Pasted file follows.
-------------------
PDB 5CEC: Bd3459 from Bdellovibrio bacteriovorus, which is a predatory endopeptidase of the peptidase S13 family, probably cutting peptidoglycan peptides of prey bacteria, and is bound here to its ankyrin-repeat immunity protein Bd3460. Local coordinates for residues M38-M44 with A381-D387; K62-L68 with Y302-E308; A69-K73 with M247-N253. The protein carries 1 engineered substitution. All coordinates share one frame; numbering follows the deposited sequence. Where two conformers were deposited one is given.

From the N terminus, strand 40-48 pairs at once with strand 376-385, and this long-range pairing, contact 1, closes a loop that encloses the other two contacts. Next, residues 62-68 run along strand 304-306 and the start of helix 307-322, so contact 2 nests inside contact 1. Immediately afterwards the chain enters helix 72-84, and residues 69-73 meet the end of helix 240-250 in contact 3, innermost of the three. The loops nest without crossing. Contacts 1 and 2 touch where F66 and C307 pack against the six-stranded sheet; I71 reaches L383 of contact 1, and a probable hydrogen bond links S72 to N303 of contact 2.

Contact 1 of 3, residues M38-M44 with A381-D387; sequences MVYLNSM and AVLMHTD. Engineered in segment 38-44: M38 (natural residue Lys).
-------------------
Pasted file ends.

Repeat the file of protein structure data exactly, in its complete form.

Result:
PDB 5CEC: Bd3459 from Bdellovibrio bacteriovorus, which is a predatory endopeptidase of the peptidase S13 family, probably cutting peptidoglycan peptides of prey bacteria, and is bound here to its ankyrin-repeat immunity protein Bd3460. Local coordinates for residues M38-M44 with A381-D387; K62-L68 with Y302-E308; A69-K73 with M247-N253. The protein carries 1 engineered substitution. All coordinates share one frame; numbering follows the deposited sequence. Where two conformers were deposited one is given.

From the N terminus, strand 40-48 pairs at once with strand 376-385, and this long-range pairing, contact 1, closes a loop that encloses the other two contacts. Next, residues 62-68 run along strand 304-306 and the start of helix 307-322, so contact 2 nests inside contact 1. Immediately afterwards the chain enters helix 72-84, and residues 69-73 meet the end of helix 240-250 in contact 3, innermost of the three. The loops nest without crossing. Contacts 1 and 2 touch where F66 and C307 pack against the six-stranded sheet; I71 reaches L383 of contact 1, and a probable hydrogen bond links S72 to N303 of contact 2.

Contact 1 of 3, residues M38-M44 with A381-D387; sequences MVYLNSM and AVLMHTD. Engineered in segment 38-44: M38 (natural residue Lys).